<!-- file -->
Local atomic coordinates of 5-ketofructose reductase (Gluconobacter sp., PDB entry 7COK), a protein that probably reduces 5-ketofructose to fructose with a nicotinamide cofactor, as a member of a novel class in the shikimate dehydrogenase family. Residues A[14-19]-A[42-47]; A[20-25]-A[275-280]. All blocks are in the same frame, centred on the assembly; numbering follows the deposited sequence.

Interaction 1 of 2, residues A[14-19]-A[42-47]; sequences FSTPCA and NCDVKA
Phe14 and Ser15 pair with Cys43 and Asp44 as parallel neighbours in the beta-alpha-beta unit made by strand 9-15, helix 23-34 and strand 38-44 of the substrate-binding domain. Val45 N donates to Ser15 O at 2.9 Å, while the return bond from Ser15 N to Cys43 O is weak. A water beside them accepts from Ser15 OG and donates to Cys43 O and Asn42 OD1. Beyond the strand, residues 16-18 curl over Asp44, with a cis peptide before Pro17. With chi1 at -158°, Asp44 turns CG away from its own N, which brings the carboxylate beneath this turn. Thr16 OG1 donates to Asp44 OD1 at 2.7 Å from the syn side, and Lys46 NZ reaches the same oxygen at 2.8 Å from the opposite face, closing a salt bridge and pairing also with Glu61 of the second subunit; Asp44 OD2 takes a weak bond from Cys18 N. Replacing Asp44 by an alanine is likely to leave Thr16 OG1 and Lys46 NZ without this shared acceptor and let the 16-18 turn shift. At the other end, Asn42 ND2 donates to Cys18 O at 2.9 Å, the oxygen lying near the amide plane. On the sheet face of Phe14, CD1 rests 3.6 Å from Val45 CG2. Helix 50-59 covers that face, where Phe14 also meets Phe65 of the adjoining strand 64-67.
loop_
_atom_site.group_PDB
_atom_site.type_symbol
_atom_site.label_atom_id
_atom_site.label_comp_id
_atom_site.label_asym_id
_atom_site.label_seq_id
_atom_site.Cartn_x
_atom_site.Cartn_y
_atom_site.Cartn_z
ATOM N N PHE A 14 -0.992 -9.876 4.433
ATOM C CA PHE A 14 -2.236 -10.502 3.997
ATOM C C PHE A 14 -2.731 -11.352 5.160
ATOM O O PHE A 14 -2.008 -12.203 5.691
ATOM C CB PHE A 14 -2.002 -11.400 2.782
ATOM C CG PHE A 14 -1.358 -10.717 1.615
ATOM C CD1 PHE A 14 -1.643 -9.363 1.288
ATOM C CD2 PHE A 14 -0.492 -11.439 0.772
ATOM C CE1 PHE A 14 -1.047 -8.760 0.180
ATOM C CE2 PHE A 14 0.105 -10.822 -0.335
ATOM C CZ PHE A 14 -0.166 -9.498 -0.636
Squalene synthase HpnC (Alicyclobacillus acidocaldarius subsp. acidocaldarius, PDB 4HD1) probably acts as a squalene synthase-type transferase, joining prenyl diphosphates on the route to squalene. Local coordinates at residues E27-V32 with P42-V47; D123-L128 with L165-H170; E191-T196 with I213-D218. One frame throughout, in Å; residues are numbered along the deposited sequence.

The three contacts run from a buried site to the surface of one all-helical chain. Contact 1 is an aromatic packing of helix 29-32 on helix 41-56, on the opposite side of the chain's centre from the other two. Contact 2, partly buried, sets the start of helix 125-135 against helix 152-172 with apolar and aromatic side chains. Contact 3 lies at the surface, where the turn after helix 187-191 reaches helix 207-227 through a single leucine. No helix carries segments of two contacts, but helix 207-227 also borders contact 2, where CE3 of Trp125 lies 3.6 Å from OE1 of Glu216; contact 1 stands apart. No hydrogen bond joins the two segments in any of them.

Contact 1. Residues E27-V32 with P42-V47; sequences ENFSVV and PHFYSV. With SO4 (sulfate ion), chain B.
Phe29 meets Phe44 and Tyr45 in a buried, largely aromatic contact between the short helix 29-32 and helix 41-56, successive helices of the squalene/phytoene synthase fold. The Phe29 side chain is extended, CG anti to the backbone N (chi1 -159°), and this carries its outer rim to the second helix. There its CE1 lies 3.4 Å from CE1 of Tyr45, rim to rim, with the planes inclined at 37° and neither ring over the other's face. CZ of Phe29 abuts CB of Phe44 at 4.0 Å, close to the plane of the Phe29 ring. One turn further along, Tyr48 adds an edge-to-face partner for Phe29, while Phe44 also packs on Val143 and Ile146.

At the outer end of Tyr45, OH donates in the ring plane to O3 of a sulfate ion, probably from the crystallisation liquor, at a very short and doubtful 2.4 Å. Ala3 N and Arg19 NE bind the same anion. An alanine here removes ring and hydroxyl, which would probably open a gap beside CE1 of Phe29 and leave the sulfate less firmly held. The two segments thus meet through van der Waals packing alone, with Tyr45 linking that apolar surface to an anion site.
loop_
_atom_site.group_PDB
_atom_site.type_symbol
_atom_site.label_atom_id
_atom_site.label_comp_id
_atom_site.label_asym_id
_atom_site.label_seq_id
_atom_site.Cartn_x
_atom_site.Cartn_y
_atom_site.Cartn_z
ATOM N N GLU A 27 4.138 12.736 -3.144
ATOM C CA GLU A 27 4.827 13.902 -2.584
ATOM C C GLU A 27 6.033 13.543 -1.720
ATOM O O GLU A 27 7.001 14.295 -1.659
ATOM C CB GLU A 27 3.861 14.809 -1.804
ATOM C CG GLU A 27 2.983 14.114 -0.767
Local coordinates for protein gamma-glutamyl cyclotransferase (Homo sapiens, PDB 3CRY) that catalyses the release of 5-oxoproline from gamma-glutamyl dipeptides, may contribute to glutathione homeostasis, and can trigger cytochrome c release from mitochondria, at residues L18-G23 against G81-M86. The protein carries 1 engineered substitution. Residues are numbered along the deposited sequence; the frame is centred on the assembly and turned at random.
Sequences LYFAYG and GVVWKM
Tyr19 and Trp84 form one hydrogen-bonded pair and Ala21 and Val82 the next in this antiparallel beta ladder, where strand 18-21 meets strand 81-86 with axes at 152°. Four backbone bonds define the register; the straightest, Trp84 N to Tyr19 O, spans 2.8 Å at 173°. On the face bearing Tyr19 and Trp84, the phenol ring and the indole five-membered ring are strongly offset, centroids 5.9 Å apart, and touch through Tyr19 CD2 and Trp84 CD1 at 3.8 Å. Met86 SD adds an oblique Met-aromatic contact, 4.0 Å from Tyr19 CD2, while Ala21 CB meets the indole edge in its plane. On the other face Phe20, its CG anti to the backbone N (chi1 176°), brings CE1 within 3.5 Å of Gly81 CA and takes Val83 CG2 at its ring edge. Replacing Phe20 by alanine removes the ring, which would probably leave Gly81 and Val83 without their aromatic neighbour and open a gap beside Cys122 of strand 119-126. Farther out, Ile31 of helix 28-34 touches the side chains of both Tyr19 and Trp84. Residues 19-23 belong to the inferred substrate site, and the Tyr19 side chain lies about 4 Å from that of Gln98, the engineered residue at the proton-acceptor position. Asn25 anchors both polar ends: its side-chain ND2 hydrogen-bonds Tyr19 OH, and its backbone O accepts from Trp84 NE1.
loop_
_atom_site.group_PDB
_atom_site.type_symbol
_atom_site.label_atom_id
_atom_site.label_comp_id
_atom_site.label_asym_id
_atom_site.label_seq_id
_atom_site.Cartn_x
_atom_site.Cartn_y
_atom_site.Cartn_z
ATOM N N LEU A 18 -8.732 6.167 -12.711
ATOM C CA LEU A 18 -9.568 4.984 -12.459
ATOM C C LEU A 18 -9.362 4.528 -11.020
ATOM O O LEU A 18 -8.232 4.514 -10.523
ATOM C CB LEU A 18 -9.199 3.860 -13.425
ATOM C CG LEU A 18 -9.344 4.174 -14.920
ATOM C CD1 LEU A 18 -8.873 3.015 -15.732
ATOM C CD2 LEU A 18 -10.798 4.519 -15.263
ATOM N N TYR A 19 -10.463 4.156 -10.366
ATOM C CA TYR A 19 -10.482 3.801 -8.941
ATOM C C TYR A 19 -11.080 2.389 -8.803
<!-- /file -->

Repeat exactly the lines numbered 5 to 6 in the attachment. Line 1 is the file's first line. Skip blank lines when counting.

_atom_site.group_PDB
_atom_site.type_symbol